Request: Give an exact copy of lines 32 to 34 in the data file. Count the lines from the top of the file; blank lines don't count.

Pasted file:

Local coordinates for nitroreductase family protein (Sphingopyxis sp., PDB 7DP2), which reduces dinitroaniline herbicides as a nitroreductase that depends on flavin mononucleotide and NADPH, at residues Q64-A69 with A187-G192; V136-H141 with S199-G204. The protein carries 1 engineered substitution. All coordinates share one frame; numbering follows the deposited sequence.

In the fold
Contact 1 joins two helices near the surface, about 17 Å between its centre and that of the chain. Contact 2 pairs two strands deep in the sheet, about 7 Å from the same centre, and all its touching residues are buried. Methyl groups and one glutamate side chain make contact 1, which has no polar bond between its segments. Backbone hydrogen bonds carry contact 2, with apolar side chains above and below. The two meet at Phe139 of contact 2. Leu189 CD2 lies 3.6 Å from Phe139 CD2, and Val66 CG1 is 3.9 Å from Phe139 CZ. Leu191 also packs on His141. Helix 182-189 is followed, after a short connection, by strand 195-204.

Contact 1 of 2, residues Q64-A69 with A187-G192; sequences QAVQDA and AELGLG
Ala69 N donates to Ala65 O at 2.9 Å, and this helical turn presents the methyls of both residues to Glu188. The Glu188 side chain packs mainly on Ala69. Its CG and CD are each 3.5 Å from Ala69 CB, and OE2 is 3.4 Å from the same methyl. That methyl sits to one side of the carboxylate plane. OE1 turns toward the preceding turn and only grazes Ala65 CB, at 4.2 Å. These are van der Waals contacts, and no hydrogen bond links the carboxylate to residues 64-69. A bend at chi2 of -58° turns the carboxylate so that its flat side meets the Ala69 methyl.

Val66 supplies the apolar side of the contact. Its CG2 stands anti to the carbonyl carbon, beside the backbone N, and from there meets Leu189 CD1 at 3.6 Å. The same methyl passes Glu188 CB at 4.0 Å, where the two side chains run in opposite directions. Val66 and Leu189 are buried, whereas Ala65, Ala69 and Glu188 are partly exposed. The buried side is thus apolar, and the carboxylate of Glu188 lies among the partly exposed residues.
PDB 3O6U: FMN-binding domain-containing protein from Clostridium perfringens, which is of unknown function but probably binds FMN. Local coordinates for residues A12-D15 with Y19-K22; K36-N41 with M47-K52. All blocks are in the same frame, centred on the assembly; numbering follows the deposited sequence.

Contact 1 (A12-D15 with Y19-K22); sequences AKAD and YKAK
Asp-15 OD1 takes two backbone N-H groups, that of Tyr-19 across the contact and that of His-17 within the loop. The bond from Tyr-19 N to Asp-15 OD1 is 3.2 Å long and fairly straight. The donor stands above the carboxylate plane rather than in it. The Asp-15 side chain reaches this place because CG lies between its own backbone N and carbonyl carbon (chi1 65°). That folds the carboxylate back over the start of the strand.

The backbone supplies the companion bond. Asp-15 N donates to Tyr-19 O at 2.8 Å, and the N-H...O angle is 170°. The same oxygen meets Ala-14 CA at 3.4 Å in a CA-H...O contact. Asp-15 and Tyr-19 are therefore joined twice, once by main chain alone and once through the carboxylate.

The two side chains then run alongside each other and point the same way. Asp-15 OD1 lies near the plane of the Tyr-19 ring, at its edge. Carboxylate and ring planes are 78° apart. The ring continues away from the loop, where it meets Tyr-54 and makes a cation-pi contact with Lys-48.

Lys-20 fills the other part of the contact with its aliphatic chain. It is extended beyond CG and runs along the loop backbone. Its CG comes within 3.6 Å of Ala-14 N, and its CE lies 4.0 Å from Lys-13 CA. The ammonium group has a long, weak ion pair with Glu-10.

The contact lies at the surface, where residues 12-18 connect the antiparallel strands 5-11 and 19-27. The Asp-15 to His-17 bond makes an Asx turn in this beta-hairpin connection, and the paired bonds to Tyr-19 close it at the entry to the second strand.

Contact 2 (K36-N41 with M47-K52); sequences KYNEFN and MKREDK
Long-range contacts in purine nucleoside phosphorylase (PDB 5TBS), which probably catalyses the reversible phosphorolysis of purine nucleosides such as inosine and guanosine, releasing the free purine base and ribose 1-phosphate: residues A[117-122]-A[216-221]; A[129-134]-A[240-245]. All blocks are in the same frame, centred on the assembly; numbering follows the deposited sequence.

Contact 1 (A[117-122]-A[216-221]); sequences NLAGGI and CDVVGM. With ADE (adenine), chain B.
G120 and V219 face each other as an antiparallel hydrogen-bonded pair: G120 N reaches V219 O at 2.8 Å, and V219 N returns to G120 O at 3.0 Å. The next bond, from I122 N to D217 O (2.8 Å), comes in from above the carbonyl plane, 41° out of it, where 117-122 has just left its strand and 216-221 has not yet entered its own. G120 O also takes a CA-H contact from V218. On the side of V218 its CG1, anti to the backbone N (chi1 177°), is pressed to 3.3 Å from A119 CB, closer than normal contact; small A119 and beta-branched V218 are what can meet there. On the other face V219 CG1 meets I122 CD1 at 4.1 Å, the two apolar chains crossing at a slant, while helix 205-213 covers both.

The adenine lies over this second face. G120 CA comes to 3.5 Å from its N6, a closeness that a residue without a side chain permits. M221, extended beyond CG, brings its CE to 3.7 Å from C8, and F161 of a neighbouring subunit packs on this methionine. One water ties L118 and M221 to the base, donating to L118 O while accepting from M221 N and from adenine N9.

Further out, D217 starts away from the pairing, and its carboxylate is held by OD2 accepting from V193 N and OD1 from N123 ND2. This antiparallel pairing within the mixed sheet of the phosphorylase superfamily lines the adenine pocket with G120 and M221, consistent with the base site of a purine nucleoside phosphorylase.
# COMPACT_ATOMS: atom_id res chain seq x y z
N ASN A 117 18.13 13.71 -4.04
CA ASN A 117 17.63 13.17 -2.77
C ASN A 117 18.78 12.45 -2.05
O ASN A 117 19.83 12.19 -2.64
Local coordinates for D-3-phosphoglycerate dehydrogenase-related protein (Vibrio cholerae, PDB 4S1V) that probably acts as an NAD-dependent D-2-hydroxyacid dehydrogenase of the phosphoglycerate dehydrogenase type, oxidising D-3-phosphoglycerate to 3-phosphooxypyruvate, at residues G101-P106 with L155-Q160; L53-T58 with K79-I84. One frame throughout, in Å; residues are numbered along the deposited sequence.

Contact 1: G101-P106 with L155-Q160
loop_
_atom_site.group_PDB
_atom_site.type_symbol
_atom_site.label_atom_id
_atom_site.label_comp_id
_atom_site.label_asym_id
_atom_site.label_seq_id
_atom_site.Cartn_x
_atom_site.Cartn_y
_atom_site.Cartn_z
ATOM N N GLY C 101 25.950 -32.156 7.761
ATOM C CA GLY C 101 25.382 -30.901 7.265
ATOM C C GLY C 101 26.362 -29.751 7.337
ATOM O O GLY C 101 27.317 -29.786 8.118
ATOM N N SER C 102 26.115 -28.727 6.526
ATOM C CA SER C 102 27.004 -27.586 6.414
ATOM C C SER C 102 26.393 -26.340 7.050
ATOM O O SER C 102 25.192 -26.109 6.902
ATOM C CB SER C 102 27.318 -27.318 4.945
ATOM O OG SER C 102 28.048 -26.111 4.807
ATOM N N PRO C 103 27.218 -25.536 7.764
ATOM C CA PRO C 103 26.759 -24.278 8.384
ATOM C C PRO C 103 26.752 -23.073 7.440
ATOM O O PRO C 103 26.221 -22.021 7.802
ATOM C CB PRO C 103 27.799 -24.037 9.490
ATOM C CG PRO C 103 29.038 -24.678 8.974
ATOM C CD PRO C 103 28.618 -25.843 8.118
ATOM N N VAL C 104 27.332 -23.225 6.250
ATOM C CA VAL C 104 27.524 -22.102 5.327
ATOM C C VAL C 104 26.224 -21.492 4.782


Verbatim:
_atom_site.label_asym_id
_atom_site.label_seq_id
_atom_site.Cartn_x